Excerpts from A Million Miles in a Thousand Years by Don Miller

About living a meaningless story

“If you watched a movie about a guy who wanted a Volvo and worked for years to get it, you wouldn’t cry at the end when he drove off the lot, testing the windshield wipers. You wouldn’t tell your friends you saw a beautiful movie or go home and put a record on to think about the story you’d seen. The truth is, you wouldn’t remember that movie a week later, except you’d feel robbed and want your money back. Nobody cries at the end of a movie about a guy who wants a Volvo. But we spend years actually living those stories, and expect our lives to feel meaningful. The truth is, if what we choose to do with our lives won’t make a story meaningful, it won’t make a life meaningful either.” (pg xiii)

“But I’ve noticed something. I’ve never walked out of a meaningless movie thinking all movies are meaningless. I only thought the movie I walked out on was meaningless. I wonder, then, if when people say life is meaningless, what they really mean is their lives are meaningless. I wonder if they’ve chosen to believe their whole existence is unremarkable, and are projecting their dreary life on the rest of us.” (chp 10)

About living a meaningful story

“I knew from Jason’s story that the same elements that make a movie meaningful are the ones that make a life meaningful. I knew a character had to face his greatest fears. That’s the stuff of good story. I also knew from the McKee seminar that most of our greatest fears are relational. It’s all that stuff about forgiveness and risking rejection and learning to love. We think stories are about getting money and security, but the truth is, it all comes down to relationships. I tried not to think about that stuff, but I couldn’t get it out of my mind. I knew a story was calling me.” (chp 11)

About putting the character through conflict

“Steve and Ben said we would have to put Don through a lot of conflict or the story would get boring. I didn’t mind putting Don through conflict, because I knew no matter what happened to him we would make things work out before the end. If you think about stories you like most, they probably have lots of conflict. These polar charges, these happy and sad things in life, are like colors God uses to draw the world. Somehow we realize that great stories are told in conflict, but we are unwilling to embrace the potential greatness of the story we are actually in. We think God is unjust, rather than a master storyteller. (chp 2)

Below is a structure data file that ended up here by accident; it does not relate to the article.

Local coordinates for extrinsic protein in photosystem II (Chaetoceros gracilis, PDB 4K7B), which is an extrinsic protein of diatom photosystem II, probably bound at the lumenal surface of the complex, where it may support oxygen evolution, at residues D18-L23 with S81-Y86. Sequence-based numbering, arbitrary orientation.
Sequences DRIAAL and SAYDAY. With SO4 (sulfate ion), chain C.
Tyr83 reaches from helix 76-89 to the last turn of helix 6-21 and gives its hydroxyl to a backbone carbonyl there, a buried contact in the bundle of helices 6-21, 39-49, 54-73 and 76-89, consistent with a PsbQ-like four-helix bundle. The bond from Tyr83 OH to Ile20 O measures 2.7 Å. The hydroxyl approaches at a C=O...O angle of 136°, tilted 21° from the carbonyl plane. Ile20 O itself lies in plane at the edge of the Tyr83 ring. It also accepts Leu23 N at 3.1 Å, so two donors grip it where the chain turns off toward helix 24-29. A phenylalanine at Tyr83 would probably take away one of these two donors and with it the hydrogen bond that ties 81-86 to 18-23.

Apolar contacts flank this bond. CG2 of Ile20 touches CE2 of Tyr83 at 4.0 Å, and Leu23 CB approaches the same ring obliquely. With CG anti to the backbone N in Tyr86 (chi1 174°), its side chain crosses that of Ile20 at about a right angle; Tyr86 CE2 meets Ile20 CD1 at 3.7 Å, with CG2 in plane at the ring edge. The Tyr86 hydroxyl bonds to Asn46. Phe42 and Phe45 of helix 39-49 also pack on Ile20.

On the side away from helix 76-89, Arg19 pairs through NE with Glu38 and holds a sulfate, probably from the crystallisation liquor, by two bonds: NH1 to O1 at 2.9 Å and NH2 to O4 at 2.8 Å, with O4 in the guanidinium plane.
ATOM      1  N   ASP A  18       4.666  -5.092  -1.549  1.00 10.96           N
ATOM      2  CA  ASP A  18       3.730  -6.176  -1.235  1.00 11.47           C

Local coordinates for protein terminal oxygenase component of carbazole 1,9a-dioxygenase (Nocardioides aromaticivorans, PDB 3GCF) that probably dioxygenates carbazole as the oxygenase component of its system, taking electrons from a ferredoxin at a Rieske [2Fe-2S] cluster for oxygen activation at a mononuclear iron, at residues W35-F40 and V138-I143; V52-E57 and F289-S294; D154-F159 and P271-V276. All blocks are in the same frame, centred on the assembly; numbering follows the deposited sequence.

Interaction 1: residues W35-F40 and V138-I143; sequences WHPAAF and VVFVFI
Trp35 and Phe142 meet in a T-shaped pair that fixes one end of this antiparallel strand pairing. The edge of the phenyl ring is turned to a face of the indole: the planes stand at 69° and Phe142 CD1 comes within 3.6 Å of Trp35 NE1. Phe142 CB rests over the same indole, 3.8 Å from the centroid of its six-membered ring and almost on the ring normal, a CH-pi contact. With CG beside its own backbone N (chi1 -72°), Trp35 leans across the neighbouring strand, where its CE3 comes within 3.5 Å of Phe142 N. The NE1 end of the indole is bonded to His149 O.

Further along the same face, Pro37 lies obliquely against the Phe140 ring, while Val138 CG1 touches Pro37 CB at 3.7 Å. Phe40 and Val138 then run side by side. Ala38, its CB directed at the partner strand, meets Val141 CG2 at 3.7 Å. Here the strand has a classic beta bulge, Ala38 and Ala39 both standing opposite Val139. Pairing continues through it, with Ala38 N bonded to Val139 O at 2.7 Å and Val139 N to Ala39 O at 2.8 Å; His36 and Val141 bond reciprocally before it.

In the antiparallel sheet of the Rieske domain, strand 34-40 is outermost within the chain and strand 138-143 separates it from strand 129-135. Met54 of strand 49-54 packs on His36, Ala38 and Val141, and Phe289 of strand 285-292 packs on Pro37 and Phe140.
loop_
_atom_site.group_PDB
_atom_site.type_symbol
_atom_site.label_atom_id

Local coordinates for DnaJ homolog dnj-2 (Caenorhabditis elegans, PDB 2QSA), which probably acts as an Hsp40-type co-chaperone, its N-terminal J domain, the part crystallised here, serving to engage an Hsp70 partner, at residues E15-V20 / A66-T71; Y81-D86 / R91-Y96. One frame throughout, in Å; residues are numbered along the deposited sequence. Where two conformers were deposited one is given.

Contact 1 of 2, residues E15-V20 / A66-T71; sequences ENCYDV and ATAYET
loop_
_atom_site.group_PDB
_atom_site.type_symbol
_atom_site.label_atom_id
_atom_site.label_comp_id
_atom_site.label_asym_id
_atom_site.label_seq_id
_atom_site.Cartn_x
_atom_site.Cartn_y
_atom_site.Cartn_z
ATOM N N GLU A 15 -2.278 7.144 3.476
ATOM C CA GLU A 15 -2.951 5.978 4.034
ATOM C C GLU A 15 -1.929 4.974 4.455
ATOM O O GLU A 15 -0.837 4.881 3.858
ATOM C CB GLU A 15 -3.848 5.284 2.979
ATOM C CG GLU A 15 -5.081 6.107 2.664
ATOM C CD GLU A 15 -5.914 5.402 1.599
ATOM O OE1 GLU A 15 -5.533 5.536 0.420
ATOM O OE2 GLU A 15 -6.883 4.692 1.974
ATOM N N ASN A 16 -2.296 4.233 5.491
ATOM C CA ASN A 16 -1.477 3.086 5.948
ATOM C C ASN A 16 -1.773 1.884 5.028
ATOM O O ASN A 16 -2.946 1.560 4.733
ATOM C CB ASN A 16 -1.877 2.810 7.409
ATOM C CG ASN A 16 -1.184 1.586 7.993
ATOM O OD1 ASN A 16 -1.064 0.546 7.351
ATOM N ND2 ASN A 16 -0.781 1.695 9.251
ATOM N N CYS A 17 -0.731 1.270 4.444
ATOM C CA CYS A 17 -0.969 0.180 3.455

“People love to have lived a great story, but few people like the work it takes to make it happen. But joy costs pain.” (chp 17)

About death and what comes after

“The thing about death is it reminds you the story we are telling has finality. My uncle told a good story with his life, but I think there was such a sadness at his funeral because his story wasn’t finished. If you aren’t telling a good story, nobody thinks you died too soon; they just think you died. But my uncle died too soon.” (chp 2)

“The saddest thing about life is you don’t remember half of it. Not even a tiny percentage, if you want to know the truth. Life isn’t memorable enough to remember everything. After trying to make a list of the things I remember, I realized my life, for the most part, has been a series of random experiences. I wonder if that’s what we’ll do with God when we are through with all this, if he’ll show us around heaven, all the light coming in through windows a thousand miles away… and we’ll sit and tell him our stories, and he’ll smile and tell us what they mean. I just hope I have something interesting to say.” (chp 1)

About being a victim versus a participant

“I’ve wondered, though, if one of the reasons we fail to acknowledge the brilliance of life is because we don’t want the responsibility inherent in the acknowledgment. We don’t want to be characters in a story because characters have to move and breathe and face conflict with courage. And if life isn’t remarkable, then we don’t have to do any of that; we can be unwilling victims rather than grateful participants.” (chp 10)

“It’s an odd feeling to be awakened from a life of fantasy. You stand there looking at a bare mantel and the house gets an eerie feel, as though it were haunted by a kind of nothingness, an absence of something that could have been, an absence of people who could have been living there, interacting with me, forcing me out of my daydreams. I stood for awhile and heard the voices of children who didn’t exist and felt the tender touch of a wife who wanted me to listen to her. I felt, at once, the absent glory of a life that could have been. My entire life had been designed to make myself more comfortable, to insulate myself from the interruption of my daydreams.” (chp 13)

About the purpose of life

“If the point of life is the same as the point of a story, the point of life is character transformation. In nearly every story, the protagonist is transformed. If the character doesn’t change, the story hasn’t happened yet. And if story is derived from real life, if story is just a condensed version of life, then life itself may be designed to change us, so that we evolve from one kind of person to another.” (chp 12)

You can find Don Miller’s book A Million Miles in a Thousand Years here.

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Angeline

Angeline

ideas with words (mostly poetry and journals)